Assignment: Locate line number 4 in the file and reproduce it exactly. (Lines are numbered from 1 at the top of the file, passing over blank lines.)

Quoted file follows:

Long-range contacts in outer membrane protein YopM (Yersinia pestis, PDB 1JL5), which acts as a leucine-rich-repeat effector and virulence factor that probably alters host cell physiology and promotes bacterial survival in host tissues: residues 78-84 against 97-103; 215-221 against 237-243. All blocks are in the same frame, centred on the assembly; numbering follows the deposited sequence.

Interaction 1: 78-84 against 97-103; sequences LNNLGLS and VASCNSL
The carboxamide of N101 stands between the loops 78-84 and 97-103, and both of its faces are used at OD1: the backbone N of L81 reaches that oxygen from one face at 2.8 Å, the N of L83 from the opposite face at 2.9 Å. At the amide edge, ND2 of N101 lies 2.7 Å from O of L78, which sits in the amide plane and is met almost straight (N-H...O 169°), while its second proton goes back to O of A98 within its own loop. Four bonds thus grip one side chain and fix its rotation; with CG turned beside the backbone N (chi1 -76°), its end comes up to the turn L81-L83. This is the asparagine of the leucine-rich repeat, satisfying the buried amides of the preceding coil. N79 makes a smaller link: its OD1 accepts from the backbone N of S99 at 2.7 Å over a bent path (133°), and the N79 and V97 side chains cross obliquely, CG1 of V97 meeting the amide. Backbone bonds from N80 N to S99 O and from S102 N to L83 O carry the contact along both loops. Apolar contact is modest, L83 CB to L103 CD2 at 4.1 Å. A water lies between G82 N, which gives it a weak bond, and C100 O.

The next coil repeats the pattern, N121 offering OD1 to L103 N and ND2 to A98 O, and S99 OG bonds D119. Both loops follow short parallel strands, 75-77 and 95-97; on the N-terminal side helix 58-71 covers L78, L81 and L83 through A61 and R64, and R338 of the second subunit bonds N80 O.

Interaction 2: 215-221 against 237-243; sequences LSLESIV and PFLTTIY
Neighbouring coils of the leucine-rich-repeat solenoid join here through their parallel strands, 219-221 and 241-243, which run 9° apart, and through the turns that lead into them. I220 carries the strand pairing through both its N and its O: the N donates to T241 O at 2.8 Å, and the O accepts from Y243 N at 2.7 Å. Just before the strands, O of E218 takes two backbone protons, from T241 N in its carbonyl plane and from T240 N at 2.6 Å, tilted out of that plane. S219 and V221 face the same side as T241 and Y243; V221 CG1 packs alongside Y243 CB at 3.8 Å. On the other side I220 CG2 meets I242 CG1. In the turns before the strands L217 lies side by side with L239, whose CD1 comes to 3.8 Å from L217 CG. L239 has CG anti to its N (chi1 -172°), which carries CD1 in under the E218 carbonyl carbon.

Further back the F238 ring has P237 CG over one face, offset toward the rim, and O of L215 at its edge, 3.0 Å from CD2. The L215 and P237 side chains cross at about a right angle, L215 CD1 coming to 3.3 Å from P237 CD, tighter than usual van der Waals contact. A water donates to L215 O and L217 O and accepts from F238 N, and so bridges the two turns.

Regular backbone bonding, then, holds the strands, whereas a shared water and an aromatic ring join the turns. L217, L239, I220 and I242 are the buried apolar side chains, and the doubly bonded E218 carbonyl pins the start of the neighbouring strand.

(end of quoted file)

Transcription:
The next coil repeats the pattern, N121 offering OD1 to L103 N and ND2 to A98 O, and S99 OG bonds D119. Both loops follow short parallel strands, 75-77 and 95-97; on the N-terminal side helix 58-71 covers L78, L81 and L83 through A61 and R64, and R338 of the second subunit bonds N80 O.